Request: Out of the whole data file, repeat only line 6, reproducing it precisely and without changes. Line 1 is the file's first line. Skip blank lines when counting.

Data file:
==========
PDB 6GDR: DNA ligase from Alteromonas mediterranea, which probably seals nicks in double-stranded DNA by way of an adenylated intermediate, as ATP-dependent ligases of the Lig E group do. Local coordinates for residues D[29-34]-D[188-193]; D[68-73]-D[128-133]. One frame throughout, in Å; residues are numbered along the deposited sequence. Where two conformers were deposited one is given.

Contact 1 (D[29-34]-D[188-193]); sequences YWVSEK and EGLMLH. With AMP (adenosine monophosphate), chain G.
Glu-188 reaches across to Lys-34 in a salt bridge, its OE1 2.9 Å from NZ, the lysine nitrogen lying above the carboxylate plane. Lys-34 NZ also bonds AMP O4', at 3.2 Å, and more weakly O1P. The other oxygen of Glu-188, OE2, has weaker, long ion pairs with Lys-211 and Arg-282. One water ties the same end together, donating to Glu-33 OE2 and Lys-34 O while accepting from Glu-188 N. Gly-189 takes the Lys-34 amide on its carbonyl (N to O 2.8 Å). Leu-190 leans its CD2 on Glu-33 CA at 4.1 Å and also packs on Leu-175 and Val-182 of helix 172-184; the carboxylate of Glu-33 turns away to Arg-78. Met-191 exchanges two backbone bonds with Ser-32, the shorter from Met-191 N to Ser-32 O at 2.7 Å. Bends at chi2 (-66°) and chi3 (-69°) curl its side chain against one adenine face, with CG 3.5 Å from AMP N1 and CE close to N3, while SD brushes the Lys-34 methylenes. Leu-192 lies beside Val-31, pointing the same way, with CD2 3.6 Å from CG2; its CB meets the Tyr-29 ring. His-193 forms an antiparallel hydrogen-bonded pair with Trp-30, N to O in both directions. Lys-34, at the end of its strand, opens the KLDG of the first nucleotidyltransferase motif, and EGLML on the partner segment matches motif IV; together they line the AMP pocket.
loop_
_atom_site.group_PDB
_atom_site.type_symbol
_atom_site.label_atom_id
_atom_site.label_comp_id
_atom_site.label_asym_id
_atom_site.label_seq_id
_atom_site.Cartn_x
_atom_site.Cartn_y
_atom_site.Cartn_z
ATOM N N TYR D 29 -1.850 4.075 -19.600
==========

_atom_site.type_symbol